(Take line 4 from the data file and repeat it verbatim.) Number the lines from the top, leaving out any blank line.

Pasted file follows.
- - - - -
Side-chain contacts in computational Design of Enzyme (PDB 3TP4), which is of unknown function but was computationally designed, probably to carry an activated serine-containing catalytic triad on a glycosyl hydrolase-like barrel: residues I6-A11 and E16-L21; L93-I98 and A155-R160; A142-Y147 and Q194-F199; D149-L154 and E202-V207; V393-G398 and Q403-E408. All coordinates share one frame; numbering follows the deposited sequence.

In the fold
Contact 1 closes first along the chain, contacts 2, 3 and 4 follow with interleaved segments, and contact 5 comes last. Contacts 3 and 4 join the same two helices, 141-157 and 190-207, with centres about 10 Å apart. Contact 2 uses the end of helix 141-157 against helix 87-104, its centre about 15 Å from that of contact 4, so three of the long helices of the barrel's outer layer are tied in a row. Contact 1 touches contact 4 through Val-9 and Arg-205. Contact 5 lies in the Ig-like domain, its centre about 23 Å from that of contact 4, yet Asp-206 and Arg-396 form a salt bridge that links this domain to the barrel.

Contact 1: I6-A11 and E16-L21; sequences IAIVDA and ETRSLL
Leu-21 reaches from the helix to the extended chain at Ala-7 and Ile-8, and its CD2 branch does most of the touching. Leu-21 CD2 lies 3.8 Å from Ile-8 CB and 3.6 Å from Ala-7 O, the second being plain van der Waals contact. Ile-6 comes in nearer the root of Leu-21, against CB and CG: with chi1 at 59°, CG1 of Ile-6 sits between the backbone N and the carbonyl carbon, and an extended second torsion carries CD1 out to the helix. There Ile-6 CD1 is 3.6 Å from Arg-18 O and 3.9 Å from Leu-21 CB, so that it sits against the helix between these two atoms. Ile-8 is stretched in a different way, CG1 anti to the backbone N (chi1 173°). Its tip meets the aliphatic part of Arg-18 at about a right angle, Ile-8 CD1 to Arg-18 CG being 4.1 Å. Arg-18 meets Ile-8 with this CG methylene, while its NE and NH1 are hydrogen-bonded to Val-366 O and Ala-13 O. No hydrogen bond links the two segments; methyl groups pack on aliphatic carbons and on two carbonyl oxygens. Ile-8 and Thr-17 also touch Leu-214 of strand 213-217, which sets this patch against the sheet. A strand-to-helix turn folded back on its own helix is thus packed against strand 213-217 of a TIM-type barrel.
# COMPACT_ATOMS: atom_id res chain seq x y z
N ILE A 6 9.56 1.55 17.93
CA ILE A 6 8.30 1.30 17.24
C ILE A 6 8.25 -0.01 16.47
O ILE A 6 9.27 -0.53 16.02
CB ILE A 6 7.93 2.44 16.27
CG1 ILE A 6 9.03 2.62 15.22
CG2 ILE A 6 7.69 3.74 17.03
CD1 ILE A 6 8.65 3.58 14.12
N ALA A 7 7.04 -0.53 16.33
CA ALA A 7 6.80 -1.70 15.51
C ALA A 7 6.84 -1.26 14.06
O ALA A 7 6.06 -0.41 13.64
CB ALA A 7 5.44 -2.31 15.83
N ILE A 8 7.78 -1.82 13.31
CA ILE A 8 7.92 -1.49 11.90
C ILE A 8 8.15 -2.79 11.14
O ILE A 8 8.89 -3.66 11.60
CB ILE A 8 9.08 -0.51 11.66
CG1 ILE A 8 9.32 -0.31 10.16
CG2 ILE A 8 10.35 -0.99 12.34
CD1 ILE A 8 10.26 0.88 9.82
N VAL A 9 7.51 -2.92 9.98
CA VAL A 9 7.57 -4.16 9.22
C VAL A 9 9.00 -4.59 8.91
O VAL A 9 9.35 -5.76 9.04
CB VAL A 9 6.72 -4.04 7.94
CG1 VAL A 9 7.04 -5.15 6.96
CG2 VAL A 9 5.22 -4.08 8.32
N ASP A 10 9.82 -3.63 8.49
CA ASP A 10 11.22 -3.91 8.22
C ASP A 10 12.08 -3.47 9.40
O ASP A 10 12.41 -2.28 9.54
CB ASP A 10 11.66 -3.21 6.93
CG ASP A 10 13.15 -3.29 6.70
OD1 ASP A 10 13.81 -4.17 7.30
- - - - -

Contact 1: I6-A11 and E16-L21; sequences IAIVDA and ETRSLL